Ramadan holds great importance not only in terms of its religious significance but also in social and personal relationships for Muslims. Increasing assistance to the poor and needy aims to maintain balance within society, while iftar meals (the breaking of the fast) and collective prayers play a unifying role among Muslims.

Raja and Akgedik also note that Ramadan not only strengthens bonds among Muslims but also fosters connections between Muslims and non-Muslims. Muslims also invite friends from different beliefs and cultures for meals during this month, engaging in cultural exchange.

“Ramadan fosters an atmosphere of friendship and peace. For Muslims, it is a time to break their fast with family, friends and relatives to strengthen communal bonds. For non-Muslim communities, it presents a unique chance to engage in interfaith dialogue with Muslims, which allows everyone to embrace their distinct identities and differences in a welcoming and authentic space,” Akgedik says. Raja also talks about this and shares that her non-Muslim friends react very respectfully and try not to eat in front of her during this month.

Akgedik mentions that hosting iftar dinners with family and friends is very common during Ramadan and adds, “Some special dishes are commonly prepared during Ramadan, but they vary by region and culture. In Turkey, for instance, dishes such as ‘Sarma’ (stuffed grape leaves), ‘Pide’ (a special bread baked exclusively during Ramadan), traditional lentil soup, ‘Börek’ (savory pastries) and many other dishes are savored throughout the holy month.”

Raja shares some of the collective activities they engage in during this month, saying, “A personal favorite tradition of mine would be reading the Quran together in a big group through the MSA. While worship is between one and Allah, I like this tradition because it encourages good deeds.” She also adds, “An unforgettable memory of mine has to be last Ramadan when I had friends over for the final iftar before Eid. Some of my friends stayed over for the night and we had so much fun together; it will always be a special memory for me.”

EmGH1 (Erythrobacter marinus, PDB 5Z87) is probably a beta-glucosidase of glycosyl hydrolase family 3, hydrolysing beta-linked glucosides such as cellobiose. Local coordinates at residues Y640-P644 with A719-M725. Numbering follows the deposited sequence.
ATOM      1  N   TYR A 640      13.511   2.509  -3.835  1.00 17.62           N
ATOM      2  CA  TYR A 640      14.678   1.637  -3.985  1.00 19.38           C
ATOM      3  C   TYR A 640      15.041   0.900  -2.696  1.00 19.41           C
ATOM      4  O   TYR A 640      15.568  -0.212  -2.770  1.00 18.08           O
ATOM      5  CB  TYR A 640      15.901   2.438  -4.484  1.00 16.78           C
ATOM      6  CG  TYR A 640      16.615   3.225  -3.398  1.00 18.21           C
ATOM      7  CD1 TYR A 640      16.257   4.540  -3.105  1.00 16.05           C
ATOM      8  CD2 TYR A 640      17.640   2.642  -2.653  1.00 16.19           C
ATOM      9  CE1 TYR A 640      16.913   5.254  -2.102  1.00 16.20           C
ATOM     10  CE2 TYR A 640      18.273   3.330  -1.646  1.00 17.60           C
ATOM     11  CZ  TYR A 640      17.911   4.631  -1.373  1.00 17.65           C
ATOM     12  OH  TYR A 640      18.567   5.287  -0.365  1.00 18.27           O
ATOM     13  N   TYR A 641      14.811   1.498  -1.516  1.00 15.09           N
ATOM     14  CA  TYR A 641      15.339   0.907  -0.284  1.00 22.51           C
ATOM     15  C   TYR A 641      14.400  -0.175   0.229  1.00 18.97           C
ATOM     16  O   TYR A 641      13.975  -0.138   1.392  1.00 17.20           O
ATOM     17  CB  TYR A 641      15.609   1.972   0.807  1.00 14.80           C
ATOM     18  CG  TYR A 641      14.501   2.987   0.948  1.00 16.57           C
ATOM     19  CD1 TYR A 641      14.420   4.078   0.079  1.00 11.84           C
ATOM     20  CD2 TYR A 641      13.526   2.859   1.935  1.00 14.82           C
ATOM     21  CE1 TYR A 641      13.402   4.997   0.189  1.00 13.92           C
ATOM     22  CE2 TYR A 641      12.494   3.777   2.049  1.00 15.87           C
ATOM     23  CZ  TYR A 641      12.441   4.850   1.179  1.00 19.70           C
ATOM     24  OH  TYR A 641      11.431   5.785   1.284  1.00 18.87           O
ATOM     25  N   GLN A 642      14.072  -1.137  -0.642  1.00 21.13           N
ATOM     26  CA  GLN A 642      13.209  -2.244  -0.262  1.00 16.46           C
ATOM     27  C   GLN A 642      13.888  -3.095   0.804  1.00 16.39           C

Akgedik says, “My most cherished memories of Ramadan trace back to my childhood in Turkey. During the summer holidays, my family and I would visit our relatives there, and I vividly recall the excitement of spending Ramadan with my loved ones. The scene is simply magical. Picture a gathering of cousins, aunts, uncles, grandparents and more relatives, all gathered in a backyard adorned with tables laden with delicious dishes. As everyone settles down and the call to prayer is recited, the feast begins, with each person savoring the meal. Seeing everyone unite in the spirit of Ramadan created an atmosphere filled with love, peace, and togetherness, which gave me a deep sense of connection and a feeling of being truly valued.”

Muslim UNLV students continue to gather for iftars and various activities throughout Ramadan. As Ramadan concludes, Muslims worldwide will join in celebrating “Eid al-Fitr,” a special holiday believed to be a reward from Allah after Ramadan, with their neighbors, families and loved ones.


Please enter your comment!
Please enter your name here